Archive for the ‘Google’ Category
Let me tell you a story…
Lid does a number of things around the Web, and sometimes I even find it hard to keep up. So I have a Google alert on her, so I can see what she is doing and what people are saying about her. That’s my excuse anyways.
Last Friday I got an alert from Google with 3 references:
The references are:
- Lid’s ReadWriteWeb post about Social Media and who is doing it well from the Social Media Marketing Summit in San Francisco.
- A post by Laurena about delicious and tagging which discusses and references Lid’s article -just what the Web is intended for.
- A post by ‘Oggi’ which looks remarkable like Lid’s – it starts with the same 20 words – and even references her by name.
So who or what is Oggi’s blog? Here is a screen shot.
Here is a breakdown of Oggi’s blog:
- 3 separate groups of Google advertising – two text based, and the third image based.
- The title of the post which is the same as Lid’s.
- The content of the post is the same initial 20 words of Lid’s post, then followed by “Original post by Lidija Davis” with Lid’s name linked to her post on ReadWriteWeb.
Now the link on Lid’s post is interesting in that it is not a direct link to the post on ReadWriteWeb, but rather an indirect link via Google’s FeedBurner service. Here is the link:
So what about the other posts on this blog? Surprise, surprise, they all reference other people’s posts in exactly the same way. The same title is used, same first 20 words, and a link to the original post via FeedBurner.
Just to prove to myself that Google is still in fact indexing Oggi’s blog, I did a site search for Lidija, and found two previous ReadWriteWeb posts.
So what is the point of Oggi’s blog?
To hi-hack anyone who is searching for the title of noteworthy posts, so that if they click on the links, they will invoke 3 separate Google blocks of ads, with the user clicking through to the original article.
Now, who wins out of this?
- Oggi – for the princely sum of a few fractions of a cent.
- Google – for recording and charging the lucky advertisers for appearing on Oggi’s blog – this too would be minimal; however, it is still money on the bottom line.
The individual amount of money changing hands is minimal; however, multiply this by the number of hapless visitors and it could get into the hundreds for Oggi, and multiply this by the number of Oggi clones out there and now you are getting into the thousands for Google. I must state that I have absolutely no clue as to the actual numbers, but I think I have underestimated both sets of numbers here.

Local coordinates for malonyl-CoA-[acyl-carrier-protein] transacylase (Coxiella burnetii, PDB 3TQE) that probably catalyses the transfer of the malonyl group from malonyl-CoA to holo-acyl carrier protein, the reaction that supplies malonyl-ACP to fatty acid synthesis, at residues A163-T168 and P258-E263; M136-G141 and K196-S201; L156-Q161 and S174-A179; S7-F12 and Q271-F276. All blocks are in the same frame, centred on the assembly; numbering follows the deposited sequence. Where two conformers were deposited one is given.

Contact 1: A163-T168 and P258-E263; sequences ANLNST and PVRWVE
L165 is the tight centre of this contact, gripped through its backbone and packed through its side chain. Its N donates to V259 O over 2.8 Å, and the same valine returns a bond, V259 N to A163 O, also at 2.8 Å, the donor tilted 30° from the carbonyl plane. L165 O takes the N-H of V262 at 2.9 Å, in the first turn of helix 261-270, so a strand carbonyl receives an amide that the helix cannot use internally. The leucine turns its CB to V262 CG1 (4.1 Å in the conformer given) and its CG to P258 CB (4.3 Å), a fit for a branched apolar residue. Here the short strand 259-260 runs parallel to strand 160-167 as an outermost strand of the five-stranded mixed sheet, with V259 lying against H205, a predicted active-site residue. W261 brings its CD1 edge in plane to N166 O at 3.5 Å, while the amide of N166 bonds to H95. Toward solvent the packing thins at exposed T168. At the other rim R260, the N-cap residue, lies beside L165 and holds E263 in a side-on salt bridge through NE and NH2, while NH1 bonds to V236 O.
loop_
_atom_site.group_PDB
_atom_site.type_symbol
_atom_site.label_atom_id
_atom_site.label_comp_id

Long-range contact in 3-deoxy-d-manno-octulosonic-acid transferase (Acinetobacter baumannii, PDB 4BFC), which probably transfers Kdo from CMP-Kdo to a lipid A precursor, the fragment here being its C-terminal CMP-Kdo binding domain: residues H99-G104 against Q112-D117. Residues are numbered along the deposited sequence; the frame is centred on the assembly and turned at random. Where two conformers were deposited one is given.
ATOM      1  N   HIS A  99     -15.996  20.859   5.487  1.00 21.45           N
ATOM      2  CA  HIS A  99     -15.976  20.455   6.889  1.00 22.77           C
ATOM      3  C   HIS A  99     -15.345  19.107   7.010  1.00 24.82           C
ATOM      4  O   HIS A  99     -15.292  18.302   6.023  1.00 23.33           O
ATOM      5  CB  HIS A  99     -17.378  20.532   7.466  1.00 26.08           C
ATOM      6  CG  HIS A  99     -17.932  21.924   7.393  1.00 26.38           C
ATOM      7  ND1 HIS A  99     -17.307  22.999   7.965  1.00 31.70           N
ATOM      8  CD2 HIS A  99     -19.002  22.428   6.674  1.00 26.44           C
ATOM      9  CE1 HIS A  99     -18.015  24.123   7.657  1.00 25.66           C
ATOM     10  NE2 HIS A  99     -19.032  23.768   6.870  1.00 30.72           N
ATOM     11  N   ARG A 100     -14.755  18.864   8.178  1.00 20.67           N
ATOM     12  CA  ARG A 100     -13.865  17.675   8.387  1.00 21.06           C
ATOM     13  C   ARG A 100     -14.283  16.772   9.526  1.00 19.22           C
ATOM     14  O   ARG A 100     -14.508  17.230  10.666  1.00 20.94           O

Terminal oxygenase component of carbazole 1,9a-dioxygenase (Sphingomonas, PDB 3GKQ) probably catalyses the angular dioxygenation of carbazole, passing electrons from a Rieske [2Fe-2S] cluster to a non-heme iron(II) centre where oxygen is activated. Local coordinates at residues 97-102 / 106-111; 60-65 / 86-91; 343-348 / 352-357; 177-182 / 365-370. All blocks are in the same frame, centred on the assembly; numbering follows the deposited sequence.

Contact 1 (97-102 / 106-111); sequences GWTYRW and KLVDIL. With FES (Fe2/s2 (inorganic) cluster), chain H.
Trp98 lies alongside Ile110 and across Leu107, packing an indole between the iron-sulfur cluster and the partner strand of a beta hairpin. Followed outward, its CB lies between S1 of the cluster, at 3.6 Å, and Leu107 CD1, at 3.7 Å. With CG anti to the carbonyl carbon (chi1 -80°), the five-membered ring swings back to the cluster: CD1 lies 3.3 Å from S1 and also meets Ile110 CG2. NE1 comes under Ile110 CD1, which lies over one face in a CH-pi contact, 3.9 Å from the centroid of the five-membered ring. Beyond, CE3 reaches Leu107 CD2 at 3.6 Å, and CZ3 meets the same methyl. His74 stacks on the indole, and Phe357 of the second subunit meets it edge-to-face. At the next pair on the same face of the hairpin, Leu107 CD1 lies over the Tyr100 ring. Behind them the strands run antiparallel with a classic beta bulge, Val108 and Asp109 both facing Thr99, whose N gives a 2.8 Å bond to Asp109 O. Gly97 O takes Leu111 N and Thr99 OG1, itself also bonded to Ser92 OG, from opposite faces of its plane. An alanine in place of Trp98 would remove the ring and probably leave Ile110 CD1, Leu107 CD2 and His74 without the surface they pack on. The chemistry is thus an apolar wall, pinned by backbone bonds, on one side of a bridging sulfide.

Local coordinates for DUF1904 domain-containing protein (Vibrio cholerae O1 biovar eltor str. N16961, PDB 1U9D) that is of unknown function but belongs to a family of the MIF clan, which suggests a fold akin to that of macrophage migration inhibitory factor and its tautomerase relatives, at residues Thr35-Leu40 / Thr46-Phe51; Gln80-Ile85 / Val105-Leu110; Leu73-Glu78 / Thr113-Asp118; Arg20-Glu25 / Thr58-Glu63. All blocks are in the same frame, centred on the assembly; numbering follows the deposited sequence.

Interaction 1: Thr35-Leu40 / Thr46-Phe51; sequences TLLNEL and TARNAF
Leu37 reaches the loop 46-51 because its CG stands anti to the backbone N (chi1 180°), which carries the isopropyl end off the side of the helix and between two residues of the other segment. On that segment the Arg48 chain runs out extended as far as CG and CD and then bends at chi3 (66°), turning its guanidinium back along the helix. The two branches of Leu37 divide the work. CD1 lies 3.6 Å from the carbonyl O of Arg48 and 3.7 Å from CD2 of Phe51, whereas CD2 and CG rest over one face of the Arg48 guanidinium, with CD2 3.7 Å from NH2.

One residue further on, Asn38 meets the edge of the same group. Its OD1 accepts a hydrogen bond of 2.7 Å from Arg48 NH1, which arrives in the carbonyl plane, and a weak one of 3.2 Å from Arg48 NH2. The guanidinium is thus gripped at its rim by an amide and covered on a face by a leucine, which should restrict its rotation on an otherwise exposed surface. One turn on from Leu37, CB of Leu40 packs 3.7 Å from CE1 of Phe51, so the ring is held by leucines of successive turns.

So who loses?
- The users of the Web for being distracted by useless profiteering …
- The advertiser.
- The Web in general for being littered with content which has absolutely zero value.
So to recap:
- I was sent an e-mail by Google alerting me to the existence of Oggi’s blog, of which I was blissfully ignorant until then.
- I visit Oggi’s blog and find that I am reading a post of zero value to me, has zero content, well actually 29 words copied from elsewhere, and which is surrounded by 3 block’s of Google advertisements.
- The link to the original post is via Google’s FeedBurner service.
The only thing which is not Google’s is the blogging software, which is WordPress in this case. Otherwise, we would have had a clean sweep. Digressing a bit, we had a bit of fun last April fool’s with this post on Google acquiring WordPress (remember this is not serious).
Now what Oggi is doing is cookie cutter stuff, so I can’t see how Google cannot detect that the intent is none other than injecting a post in between the user and what they actually want to view and benefiting courtesy of Google ads.
But then the conspiracy person within me has a theory, and we all have one, just the degree varies (checkout ReadWriteWeb’s very own post on Chrome)…
Why aren’t Google proactively purging such sites from their index, and thus alerts?
If they did then they loose money since ads are not being triggered.
I certainly hope this is not the case. I would expect that purging 100% of such sites from the index is actually impossible, but I think that low hanging fruit such as Oggi are simple enough for a group of 2-3 Googlers to solve – a few, ok, many, 20% days perhaps.
It maybe a long bow, but the theoretical dilemma is interesting, and no doubt finer minds than mine have discussed this to death.